Imperium is a weekly hobby magazine from Hachette Partworks. In this 90-week series, our intrepid magazine-receiver will be reviewing each individual issue, its included models, and gaming materials. A Premium subscription was provided to Goonhammer for review purposes.
For reasons that my young mind could not fully grasp, the original Warhammer 40,000: Dawn of War and (its sundry expansions) had an extremely active modding scene. These mods ranged from simple cosmetics and maps to new units, factions, and more besides. One such mod I recall from my youth added Bikers to the Space Marine roster, a unit that worked in a charmingly clunky fashion and gave the Marines some high speed firepower. The best part of the mod was the unit’s lone special ability – a button that played the entirety of Steppenwolf’s 1968 chart topping single, Born to Be Wild. For 3 and a half minutes, the game became a painful cacophony as the in-game soundtrack overlapped with the diegetic blare of this classic rock staple. Duke Nukem 3D made the same reference more succinctly and less intrusively, but I do admire the modder’s lack of restraint. I have taken you on this journey for good reason – this week we get to grips with the newest iteration of the Space Marine biker, the Primaris Outrider.
We open on a brand new unit for this magazine, the aforementioned Space Marine Outriders. This opening page explains their squad markings, wargear, and general role on the battlefield as flankers and shock cavalry. There’s even an in-universe quote from our old friend Private Ripley “Ripcord” Vahlen of the 998th Cadian Infantry where the brutality of that Outrider charge is described in detail. Naturally, we have a Battle Record to fill out for our speedy bois.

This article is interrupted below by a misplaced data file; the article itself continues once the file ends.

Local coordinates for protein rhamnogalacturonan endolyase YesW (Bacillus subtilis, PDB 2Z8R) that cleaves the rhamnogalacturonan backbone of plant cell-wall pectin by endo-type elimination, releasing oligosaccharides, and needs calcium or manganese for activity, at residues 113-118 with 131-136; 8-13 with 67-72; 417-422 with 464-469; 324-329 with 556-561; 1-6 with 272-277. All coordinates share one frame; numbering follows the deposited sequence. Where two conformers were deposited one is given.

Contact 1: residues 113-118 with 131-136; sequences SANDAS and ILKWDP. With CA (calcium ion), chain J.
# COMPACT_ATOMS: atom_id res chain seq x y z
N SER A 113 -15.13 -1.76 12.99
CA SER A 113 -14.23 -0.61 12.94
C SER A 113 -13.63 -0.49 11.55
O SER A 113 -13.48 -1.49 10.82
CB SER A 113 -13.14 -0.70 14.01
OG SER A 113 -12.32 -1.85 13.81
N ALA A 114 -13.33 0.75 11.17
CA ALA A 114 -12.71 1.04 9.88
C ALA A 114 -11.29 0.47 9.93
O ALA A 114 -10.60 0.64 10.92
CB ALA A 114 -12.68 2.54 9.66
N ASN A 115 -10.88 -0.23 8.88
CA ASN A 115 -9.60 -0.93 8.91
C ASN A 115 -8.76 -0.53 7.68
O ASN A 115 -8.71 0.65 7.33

Sergeant Kalamon gunned the engine of his Raider bike, its growl louder than any produced by the fauna of Derek’s Mom’s Dining Table IV. His squad, “The Roaring Death”, powered along beside him. Brother Varran was the first to sight their quarry – a Necron Cryptek, and he opened up with the boltguns of his bike. The third member of the squad, also named Brother Varran (no relation) sped forward and drew his chainsword, ensuring the squad lived up to their reputation as shock troops. In mere moments, the Necron Cryptek had been perforated and bifurcated, and Squad Kalamon continued riding onward.
Fittingly, we have a segment on Space Marines Close Support units next. There are some notes on chapter organization and how Marines progress from the assault units of the 8th company before moving onwards. These roles have been expanded since the arrival of Primaris Space Marines, meaning instead of just Assault Marines and Bikers making up the assault company, we now get to include Reivers, Incursors, and Inceptors. As with all fluff about Reivers and Incursors, they sound way more effective than they’ve ever been on the tabletop, but it’s something to aspire to for the Phobois.
We get to read a story about how some of these units work together in this week’s fiction chapter, The Spearhead. This story sees an Ultramarines assault force trying to break through a Necron phalanx and save the Imperials occupying a crater-outpost. A squad of Space Marine Outriders do the Akira motorcycle slide and the sergeant says “Full throttle, brothers” so if you think I enjoyed this story, you guessed correctly.